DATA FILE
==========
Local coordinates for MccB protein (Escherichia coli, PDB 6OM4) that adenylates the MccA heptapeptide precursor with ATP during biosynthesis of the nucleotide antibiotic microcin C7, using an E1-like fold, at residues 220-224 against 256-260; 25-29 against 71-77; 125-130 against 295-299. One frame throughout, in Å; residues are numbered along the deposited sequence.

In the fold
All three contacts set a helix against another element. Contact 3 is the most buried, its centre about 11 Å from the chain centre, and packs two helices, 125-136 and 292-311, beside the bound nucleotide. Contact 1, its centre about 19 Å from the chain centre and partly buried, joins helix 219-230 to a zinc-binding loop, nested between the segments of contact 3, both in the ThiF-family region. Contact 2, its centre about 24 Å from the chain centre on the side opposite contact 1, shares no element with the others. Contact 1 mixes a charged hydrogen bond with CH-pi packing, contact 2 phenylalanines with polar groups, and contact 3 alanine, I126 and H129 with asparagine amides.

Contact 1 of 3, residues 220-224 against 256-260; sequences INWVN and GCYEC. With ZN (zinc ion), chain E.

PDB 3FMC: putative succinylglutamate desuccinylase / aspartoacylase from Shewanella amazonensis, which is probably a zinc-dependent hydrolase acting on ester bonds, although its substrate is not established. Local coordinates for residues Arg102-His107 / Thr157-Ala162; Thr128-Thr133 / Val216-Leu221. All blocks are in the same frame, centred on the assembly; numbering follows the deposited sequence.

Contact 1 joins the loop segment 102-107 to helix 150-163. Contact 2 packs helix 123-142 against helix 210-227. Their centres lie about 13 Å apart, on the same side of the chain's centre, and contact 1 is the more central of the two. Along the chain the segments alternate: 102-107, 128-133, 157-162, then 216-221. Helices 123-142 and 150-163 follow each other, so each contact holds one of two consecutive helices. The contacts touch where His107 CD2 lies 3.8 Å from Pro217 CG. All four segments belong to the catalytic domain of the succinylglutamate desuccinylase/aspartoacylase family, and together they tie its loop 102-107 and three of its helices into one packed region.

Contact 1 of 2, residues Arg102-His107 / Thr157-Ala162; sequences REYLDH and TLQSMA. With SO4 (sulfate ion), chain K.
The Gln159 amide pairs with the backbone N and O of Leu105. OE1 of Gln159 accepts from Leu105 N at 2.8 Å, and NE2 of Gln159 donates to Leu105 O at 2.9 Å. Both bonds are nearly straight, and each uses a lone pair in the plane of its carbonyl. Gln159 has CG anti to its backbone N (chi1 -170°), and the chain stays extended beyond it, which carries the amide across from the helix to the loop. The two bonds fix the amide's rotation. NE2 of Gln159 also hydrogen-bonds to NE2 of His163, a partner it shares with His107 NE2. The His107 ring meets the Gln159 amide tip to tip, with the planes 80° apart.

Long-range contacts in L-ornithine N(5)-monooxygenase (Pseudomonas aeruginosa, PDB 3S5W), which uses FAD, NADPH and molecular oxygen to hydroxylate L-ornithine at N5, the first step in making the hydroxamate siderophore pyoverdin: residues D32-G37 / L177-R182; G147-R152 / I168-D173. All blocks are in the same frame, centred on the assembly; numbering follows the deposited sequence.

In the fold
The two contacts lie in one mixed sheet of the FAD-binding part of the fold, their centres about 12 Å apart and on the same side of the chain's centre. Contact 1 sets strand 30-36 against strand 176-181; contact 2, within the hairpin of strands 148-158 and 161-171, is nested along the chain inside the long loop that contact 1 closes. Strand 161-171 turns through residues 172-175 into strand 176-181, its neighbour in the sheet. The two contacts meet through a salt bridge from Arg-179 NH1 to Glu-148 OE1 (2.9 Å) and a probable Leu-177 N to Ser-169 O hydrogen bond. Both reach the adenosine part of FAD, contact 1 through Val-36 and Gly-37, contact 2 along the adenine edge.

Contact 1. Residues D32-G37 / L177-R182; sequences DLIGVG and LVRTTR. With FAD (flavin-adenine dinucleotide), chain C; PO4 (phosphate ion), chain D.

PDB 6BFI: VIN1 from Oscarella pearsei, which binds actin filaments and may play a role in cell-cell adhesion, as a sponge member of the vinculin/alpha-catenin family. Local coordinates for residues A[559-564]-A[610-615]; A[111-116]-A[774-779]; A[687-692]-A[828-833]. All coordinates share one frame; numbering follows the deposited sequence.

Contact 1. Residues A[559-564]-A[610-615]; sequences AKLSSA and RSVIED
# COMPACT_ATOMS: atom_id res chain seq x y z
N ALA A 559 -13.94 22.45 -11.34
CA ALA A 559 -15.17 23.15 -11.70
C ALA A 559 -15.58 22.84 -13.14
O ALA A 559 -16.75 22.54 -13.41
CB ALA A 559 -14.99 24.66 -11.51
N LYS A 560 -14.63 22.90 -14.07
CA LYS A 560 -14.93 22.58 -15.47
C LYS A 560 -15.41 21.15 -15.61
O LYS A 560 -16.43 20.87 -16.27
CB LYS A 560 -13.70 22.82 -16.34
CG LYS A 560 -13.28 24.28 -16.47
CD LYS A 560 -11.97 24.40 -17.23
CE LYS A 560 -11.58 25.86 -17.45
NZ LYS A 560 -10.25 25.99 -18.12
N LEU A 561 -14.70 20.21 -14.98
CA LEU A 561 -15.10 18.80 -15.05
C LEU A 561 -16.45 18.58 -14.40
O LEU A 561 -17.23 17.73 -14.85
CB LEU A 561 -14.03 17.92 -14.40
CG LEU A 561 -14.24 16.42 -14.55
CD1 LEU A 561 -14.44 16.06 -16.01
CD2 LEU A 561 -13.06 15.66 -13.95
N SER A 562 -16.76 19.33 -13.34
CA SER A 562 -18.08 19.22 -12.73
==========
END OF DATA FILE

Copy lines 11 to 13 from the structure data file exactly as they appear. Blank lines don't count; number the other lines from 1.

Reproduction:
The two contacts lie in one mixed sheet of the FAD-binding part of the fold, their centres about 12 Å apart and on the same side of the chain's centre. Contact 1 sets strand 30-36 against strand 176-181; contact 2, within the hairpin of strands 148-158 and 161-171, is nested along the chain inside the long loop that contact 1 closes. Strand 161-171 turns through residues 172-175 into strand 176-181, its neighbour in the sheet. The two contacts meet through a salt bridge from Arg-179 NH1 to Glu-148 OE1 (2.9 Å) and a probable Leu-177 N to Ser-169 O hydrogen bond. Both reach the adenosine part of FAD, contact 1 through Val-36 and Gly-37, contact 2 along the adenine edge.

Contact 1. Residues D32-G37 / L177-R182; sequences DLIGVG and LVRTTR. With FAD (flavin-adenine dinucleotide), chain C; PO4 (phosphate ion), chain D.

PDB 6BFI: VIN1 from Oscarella pearsei, which binds actin filaments and may play a role in cell-cell adhesion, as a sponge member of the vinculin/alpha-catenin family. Local coordinates for residues A[559-564]-A[610-615]; A[111-116]-A[774-779]; A[687-692]-A[828-833]. All coordinates share one frame; numbering follows the deposited sequence.